Joshua: I’ll still fight Wilder if he loses to Fury
By Tim Royner: Anthony Joshua says he’ll still fight Deontay Wilder if he loses to Tyson Fury on December 1. Joshua says Wilder is too big of a name for him to ignore him just because of a loss to the 6’9″ Fury (27-0, 19 KOs). Wilder (40-0, 39 KOs) will still be a huge name for Joshua to fight even if he loses to Fury.
Joshua (22-0, 21 KOs) doesn’t have a lot of options for big fights in the heavyweight division right now. Beyond Wilder, Dillian Whyte, Tyson Fury and Oleksandr Usyk, there’s not much for Joshua to fight in the division. The division is barren of big names now that Wladimir Klitschko and Alexander Povetkin have both been beaten by Joshua. There’s no going backwards for Joshua with those fighters.
“Even if he lost, I’d still fight him, because he’s a big name and people do what to see it anyway,” Joshua said to IFL TV in saying that he would still fight Wilder if he loses to Tyson Fury on December 1. “So I’ll still fight him [Wilder], yeah. Fury needs to focus on Wilder, and that’s all he needs to worry about and he’ll do a good job. Maybe he’ got a good game plan and remedy, so good luck to him.”
Joshua almost didn’t get past Povetkin (34-2, 24 KOs) last Saturday night in their fight at Wembley Stadium in London, England. Povetkin was viewed as being ahead 4 rounds to 2 at the time that Joshua stopped him in the 7th round. Povetkin hurt Joshua in round one with a hard right hand shot that broke his nose. If Povetkin had been able to continue to land hard shots, he would have knocked him out.
“I’m the heavyweight champion of the world for the next seven months until I have to lay it on the line again,” Joshua said. “He hit me with a good shot, but I bounced back,” Joshua said about the big right hand that Povetkin clobbered him with in round one that hurt him. “It busted my nose. He had the potential to [knock me out]. He’s strong. I don’t really respect 15 stone people, because 15 stone people aren’t able to do much, but he’s strong and quick. At that weight, he’s very quick. If I let him hit me with counter shots, it could have been dangerous. Certain fighters, he’d cause a lot of problems,” Joshua said.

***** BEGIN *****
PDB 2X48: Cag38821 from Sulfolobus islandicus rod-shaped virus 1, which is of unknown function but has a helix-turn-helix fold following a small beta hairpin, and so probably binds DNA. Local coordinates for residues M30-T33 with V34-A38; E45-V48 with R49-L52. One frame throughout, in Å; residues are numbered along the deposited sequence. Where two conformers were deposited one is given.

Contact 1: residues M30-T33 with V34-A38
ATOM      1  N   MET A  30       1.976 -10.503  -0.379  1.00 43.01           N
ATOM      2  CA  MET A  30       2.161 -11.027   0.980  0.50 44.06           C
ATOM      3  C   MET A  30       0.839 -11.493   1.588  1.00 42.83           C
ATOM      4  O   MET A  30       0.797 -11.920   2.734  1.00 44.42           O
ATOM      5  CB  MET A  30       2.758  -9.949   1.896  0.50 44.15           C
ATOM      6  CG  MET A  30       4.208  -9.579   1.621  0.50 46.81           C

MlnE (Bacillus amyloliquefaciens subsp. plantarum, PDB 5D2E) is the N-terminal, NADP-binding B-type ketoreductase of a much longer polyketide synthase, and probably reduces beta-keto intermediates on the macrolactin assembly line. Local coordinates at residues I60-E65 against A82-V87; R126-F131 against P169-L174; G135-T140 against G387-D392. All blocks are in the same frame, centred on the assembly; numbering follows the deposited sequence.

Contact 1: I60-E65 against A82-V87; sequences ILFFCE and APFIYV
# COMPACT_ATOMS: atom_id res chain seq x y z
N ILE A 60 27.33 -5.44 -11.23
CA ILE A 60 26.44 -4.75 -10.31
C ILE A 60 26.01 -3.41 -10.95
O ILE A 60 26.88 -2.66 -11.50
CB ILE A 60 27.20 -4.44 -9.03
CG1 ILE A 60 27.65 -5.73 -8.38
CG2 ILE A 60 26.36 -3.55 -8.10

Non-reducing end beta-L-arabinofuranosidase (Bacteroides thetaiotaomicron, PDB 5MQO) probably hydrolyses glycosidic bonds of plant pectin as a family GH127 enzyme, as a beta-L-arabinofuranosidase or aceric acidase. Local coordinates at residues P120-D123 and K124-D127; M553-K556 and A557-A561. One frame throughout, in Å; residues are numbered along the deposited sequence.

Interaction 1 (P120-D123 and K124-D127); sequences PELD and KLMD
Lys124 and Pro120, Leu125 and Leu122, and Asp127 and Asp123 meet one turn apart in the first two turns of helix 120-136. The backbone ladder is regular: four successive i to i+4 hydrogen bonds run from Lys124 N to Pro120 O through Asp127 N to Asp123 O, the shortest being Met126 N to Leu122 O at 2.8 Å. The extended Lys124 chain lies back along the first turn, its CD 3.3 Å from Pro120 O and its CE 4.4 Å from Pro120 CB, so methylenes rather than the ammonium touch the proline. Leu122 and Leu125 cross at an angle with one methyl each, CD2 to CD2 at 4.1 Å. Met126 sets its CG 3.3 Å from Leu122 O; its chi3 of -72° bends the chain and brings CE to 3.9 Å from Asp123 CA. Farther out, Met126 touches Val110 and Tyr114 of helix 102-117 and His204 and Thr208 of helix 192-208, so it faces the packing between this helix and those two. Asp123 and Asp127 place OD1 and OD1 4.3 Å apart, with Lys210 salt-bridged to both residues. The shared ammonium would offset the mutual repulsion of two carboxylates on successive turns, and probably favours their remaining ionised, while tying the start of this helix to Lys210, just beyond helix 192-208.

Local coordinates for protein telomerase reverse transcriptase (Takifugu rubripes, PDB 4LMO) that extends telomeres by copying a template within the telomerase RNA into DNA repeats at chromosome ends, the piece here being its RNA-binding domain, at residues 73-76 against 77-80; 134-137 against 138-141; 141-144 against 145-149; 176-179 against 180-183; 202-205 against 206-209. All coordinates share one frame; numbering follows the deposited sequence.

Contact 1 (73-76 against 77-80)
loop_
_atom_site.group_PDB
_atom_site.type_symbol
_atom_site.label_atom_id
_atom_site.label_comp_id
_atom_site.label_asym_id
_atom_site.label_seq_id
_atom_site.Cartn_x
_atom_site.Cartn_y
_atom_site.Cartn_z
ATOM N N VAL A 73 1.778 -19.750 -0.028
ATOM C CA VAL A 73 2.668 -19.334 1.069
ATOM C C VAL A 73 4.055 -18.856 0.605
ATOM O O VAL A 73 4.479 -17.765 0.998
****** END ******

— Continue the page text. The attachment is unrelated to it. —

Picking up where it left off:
Joshua sounds like he’s not respectful of fighters that weigh in the 220s. Too bad a prime Mike Tyson isn’t around today. It have been interesting to see what a 220 pound Mike Tyson would have been able to do with Joshua with his power shots. The reality is that Joshua can be hurt by fighters in the 220s and even lighter. Deontay Wilder weighed 214 pounds for his last fight against Luis Ortiz and he knocked him out in the 10th round. Wilder weighed 220 pounds for his fight before that against Bermane Stiverne, and he knocked him out in the 1st round last November. Stiverne might have a better chin than Joshua, and yet he wasn’t able to take Wilder’s power. Joshua may learn to respect lighter fighters one day if he didn’t learn respect last Saturday night in his fight against Povetkin.
“I’ve got to lay it on the line again on April 13,” Joshua said “Credit to Povetkin. He came, he tried and he put up a good fight, but I was victorious. Hopefully against a taller, rangier opponent, because I find that easier than a shorter opponent that is rolling and trying to counter punch. He’s strong,” Joshua said about Povetkin. “He showed me,” Joshua said.
Joshua wasn’t doing well against the tall, rangy 6’6″ Wladimir Klitschko in 2017. Wladimir knocked Joshua down in round 6, and had him ready to be knocked out. Joshua was not doing well in the fight until Wladimir made the mistake of not trying to finish AJ after he had him hurt in the sixth. Joshua should have lost that fight, and no, he didn’t do well. Joshua’s selective memory of his own past is troubling, because it suggests that he doesn’t remember how badly he performed against Klitschko.
“Until the contract is signed, I don’t really focus on people,” Joshua said when asked if he’ll be getting ready to fight the 6’7″ Wilder on April 13.